TheAmerican | In Italia
Published July 31, 2012
The drone program was created to give the United States a deployable weapon it could use to swiftly strike suspected terrorists believed to be plotting attacks in remote locations — and to give allies access to the technology.
Lacking, however, are salient details of the program and a detailed and convincing explanation of its legal underpinnings. Without these critical aspects, the U.S. drone program produces distrust and represents a risk to the foundations of international law and democratic society.
Following on the heels of the still-controversial Guantanamo Bay detention camp and the CIA's practice of extraordinary rendition (removing a suspect to another country for interrogation), the drone program appears to conform to a policy by which the elimination of suspected terrorists is a more expedient option than their capture and detention, reflecting a deadly kind of pragmatism.
At issue are both the planning: the secret process by which individuals are identified as targets; and the follow-through: the target and/or civilians who actually die as a result of drone attacks.
Historic agreements such as The Peace of Westphalia in 1648, and its far later offspring, the 1934 League of Nations and the 1945 United Nations, bound countries together toward the goal of moving from purely self-interested governance to cooperative international efforts in law, economics, social issues, and security.
The idea has been to provide platforms for the settlement of disputes, to encourage disarmament, and to attempt to prevent warfare through negotiation.
Essential to the notion, and its ideals, is to make world peace and security beholden to a fundamental respect for vital and evolving humanitarian values.
But since Sept. 11, 2001 attacks, the U.S. has made a legally strong-armed argument to reflect its own more immediate strategic needs. It takes the position that, as a matter of international law,
American drone strikes against suspected al-Qaeda and Taliban militants are justified under its inherent right to self-defense.
According to Article 51 of the UN Charter, "nothing in ... the Charter shall impair the inherent right of ... self-defense if an armed attack occurs against a Member of the UN, until the Security Council has taken measures ... to maintain ... peace and security..."
Although the U.S. stance is that the War on Terror is an ongoing conflict, an arguably warranted position, it is facing increasing criticism from countries that perceive drone strikes as now being pre-emptive in nature and therefore outside the context of direct armed conflict. By this definition, the secret launchings fall afoul of international humanitarian law and international court decisions.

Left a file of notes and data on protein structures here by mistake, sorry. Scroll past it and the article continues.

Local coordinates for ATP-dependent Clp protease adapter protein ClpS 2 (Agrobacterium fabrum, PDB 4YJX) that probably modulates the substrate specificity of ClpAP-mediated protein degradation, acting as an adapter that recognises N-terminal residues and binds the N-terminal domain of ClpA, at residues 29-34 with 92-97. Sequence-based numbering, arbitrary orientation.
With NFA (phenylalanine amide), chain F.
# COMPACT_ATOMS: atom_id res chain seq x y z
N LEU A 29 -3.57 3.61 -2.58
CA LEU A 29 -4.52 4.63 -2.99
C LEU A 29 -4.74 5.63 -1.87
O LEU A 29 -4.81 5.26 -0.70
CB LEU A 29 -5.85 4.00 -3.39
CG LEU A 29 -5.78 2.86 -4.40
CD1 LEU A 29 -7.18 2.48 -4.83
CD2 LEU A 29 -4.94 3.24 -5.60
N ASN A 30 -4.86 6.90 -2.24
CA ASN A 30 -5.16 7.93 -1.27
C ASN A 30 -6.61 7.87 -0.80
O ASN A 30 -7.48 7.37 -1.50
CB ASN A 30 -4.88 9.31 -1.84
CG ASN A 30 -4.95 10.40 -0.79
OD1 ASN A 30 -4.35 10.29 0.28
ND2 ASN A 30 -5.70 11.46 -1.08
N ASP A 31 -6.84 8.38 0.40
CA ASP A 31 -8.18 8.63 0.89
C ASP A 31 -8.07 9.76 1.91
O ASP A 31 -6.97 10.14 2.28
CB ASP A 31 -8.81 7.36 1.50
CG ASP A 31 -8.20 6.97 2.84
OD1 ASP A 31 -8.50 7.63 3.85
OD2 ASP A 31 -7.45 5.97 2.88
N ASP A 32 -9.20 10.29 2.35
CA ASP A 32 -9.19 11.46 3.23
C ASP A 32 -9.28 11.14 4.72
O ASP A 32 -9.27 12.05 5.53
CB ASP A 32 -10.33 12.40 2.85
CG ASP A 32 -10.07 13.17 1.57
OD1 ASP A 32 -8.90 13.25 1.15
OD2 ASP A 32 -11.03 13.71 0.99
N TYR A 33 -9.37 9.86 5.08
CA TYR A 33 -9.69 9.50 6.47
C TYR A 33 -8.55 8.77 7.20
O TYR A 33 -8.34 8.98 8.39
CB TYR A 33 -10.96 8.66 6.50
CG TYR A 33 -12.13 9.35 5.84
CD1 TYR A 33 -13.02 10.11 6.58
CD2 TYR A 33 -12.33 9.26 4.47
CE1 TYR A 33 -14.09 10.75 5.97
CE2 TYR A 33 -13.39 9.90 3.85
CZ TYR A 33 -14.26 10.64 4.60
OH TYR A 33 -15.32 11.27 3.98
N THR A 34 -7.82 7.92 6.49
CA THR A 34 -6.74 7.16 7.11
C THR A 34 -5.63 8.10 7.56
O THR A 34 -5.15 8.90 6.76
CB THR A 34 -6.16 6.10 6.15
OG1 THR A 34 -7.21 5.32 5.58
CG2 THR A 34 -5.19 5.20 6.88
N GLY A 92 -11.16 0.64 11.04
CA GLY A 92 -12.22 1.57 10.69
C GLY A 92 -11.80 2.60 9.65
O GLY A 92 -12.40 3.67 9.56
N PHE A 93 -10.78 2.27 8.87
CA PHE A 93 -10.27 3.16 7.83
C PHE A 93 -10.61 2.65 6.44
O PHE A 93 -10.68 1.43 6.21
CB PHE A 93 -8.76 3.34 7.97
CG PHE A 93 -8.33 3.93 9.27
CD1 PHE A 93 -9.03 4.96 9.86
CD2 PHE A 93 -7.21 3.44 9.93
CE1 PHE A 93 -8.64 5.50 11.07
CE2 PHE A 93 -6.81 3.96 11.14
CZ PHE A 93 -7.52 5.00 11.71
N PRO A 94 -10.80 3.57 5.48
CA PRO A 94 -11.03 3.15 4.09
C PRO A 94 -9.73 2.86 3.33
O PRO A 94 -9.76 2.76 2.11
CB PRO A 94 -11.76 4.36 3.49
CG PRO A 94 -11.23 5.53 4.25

It was pre-World War I President Theodore Roosevelt who first advocated "big stick diplomacy," which called for the existence of a vibrant and powerful U.S. military establishment ready at all times to take immediate action. Being strong meant dissuading potential aggressors through shows of force.
This approach has been cornerstone of American military policy since World War II. President Ronald Reagan famously believed that hardware trumped treaties and that peace was "purchased" through strength, which meant always being stronger than your most immediate adversary.
The daunting, and haunting, question has been one of cost. But should it be at all costs?
The U.S. Defense Department's 2012 budget is excess of $700 billion and accounts for over 40 percent of global arms spending. These numbers recall a famous portion of President Dwight D. Eisenhower 1961 farewell address. "Only an alert and knowledgeable citizenry," said the general and World War II Allied commander, "can compel the proper meshing of the huge industrial and military machinery of defense with our peaceful methods and goals..."
Though Ike's powerful words were not law, they had the advantage of coming from a man who had spent most of his adult career in the military, only later turning to Republican Party politics.
Actions of an overzealous military, combined with secret projects advanced by the executive branch, have proven disastrous time and again. Richard Nixon's secret bombing of Cambodia (which he later insisted was vital to "winning" the Vietnam War) and Reagan's 1980s Iran-Contra arms-for-hostages scandal are two striking examples.
Advancements in military technology are relentless, and the unmanned killer drone is merely its latest manifestation. But only an informed and involved public, one that regularly demands and receives information about government policy and intentions, can ensure that these and future inventions are actually used for the public benefit, and in the context of a heightened respect for humanitarian values, protocols that absolute secrecy has traditionally violated.
To date there has been a near deafening public silence to the U.S. killer drone program and that alone is dangerous.